Or in the case of locals attract, try sweet Riesling with pungent aromatic sticky orange rinded cheeses like Ardrahan, Carre de L'Est or Munster.

CHARDONNAY & SOFT-WHITES or SEMI-SOFT
When lighter and more citrus, Chardonnay makes an excellent soul mate for Brie-style cheeses with character but not too much tang or bite. Try it with Wigmore, Finn or Bosworth Goat.

Fatter, oaked Chardonnay needs a cheese with more depth, more guts and more spice which means a mature Camembert, Cooleeney or Tomme de Savoie.

PINOT NOIR & ALMOST ANY CHEESE
If I had to chose one wine to go with my cheese it would be Pinot Noir with its luscious yet gentle soft fruit, soft tannins, its hint of mint and aromatic qualities. Pinot Noir generously embraces most cheese but particularly aged goats cheeses, mature 'soft white' and the sweeter, buttery semi-soft types. Ewes milk cheese seems to bring out the best in Pinot Noir. Personal favourites include Manchego, Berkswell, Brie de Meaux, Shropshire Blue, Comte or Aged Gouda.

CABERNET SAUVIGNON & HARD CHEESES
These wines need rich, creamy full-bodied, but not strong, hard cheeses like mature Cheddar rather than vintage, aged Gouda not vintage or hard ewes milk cheeses. The tannin cuts through the butterfat allowing the wine's hidden character to emerge.

Younger more robust and tannic Cabernets and other reds welcome stronger more assertive hard cheeses. Extra strong hard cheeses can handle the rich sweetness of fortified wines.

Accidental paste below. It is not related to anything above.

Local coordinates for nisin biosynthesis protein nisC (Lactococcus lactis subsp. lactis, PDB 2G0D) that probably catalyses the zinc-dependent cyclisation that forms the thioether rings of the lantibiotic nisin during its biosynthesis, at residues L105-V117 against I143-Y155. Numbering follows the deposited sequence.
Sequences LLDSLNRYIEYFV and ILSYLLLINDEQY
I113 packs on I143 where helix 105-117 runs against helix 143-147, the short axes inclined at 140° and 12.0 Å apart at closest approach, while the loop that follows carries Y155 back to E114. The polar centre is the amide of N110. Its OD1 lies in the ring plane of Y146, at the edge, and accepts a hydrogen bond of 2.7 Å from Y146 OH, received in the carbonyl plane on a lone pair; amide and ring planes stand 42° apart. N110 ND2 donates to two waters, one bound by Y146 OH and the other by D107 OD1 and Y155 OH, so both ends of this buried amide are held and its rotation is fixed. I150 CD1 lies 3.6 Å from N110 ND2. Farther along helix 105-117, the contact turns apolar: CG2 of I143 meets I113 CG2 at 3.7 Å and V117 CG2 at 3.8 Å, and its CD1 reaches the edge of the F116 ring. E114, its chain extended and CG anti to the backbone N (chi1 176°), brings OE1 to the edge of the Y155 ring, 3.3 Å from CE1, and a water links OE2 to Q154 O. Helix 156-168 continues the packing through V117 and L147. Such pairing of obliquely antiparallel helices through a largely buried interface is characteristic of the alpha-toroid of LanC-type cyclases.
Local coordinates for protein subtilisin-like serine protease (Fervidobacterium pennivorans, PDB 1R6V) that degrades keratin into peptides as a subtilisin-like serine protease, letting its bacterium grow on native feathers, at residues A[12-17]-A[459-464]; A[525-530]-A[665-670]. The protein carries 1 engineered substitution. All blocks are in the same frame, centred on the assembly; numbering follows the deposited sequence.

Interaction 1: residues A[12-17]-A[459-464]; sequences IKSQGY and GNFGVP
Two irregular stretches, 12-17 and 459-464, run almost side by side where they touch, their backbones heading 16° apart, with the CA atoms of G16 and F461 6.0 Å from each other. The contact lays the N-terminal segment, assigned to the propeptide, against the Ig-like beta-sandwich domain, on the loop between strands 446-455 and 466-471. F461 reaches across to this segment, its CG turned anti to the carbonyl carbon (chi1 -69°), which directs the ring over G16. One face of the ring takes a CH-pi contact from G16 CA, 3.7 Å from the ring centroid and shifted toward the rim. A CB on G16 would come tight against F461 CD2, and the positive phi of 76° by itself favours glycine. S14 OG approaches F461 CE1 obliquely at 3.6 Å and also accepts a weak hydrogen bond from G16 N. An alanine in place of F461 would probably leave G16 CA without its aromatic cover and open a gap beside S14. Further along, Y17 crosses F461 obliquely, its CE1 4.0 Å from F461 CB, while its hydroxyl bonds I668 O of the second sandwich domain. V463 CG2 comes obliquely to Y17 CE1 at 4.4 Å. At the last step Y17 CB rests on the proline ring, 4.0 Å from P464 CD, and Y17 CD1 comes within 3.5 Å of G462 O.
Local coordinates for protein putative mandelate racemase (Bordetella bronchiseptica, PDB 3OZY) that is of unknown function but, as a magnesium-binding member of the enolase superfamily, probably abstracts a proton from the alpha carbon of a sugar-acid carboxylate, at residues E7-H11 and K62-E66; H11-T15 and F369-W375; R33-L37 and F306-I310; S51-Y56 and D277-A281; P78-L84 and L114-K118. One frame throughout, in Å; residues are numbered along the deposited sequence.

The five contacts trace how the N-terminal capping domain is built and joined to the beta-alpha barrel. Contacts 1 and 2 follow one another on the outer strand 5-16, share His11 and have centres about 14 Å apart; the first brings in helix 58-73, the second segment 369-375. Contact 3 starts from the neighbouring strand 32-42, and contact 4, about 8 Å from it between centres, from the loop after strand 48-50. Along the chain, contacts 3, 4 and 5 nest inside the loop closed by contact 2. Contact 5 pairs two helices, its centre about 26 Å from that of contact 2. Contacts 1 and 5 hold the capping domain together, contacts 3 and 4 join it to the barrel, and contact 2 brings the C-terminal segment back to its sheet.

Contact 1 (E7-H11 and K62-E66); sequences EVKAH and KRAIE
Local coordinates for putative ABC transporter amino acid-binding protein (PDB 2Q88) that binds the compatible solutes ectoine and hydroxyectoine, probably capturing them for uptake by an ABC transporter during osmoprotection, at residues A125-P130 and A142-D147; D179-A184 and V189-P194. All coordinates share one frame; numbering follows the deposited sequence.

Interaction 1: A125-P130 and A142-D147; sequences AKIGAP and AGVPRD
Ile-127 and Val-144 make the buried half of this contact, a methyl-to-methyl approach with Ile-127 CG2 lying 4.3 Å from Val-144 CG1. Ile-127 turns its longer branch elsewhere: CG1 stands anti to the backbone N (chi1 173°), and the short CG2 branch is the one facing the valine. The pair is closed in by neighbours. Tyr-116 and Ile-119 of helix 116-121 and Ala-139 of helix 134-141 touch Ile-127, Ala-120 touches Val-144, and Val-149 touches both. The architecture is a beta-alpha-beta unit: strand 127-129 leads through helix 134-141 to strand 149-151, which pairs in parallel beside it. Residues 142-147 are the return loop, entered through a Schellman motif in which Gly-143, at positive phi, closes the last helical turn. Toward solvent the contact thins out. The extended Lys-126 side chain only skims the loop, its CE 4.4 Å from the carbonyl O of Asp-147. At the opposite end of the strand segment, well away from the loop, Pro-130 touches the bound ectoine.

Shiraz or Gamay are too fruity and perfumed for most cheeses unless they have other flavours added.

SWEET STICKY WINES & HARD or BLUE CHEESES
I have never agreed with the blanket rule that all sweet wines are great with blues. Yes, a young Sauternes will emphasis the hidden sweetness of the ewes' milk in a Roquefort and vintage Port is magic with the salty tang and old socks aroma of some blues - a clear case of opposites attracting each other. But creamy, earthier blues are often overawed by these luscious dessert wines so try Mrs Bell's Blue or Gorgonzola.

SUMMARY

There is no right or wrong when it comes to matching wine with food - simply that some combinations make the senses whirr and spin more than others

  • ACID LIKES ACID
  • FRUIT LIKES FRUIT
  • WEIGHT NEEDS WEIGHT OR COMPLETE CONTRAST
  • SWEETNESS KILLS ACIDITY BUT LOVES SALT
  • COMBINING IS AS MUCH ABOUT TASTE AS TEXTURE

Join me in the coming months and learn about some of the great traditional cheeses of the world along with some of the 450 different British cheeses now available on the market.

All theses wonderful cheeses are available from Wells Stores at Peachcroft Farm, Abingdon, one of Britain's leading cheese shops where each cheese is lovingly ripened to perfection so you can taste the cheeses at their very best. Call Gill @ 01235 535 978

Juliet runs Masterclasses for foodies & cheese lovers - for details see: www.thecheeseweb.com or email us on cheese@thecheeseweb.com

Juliet Harbutt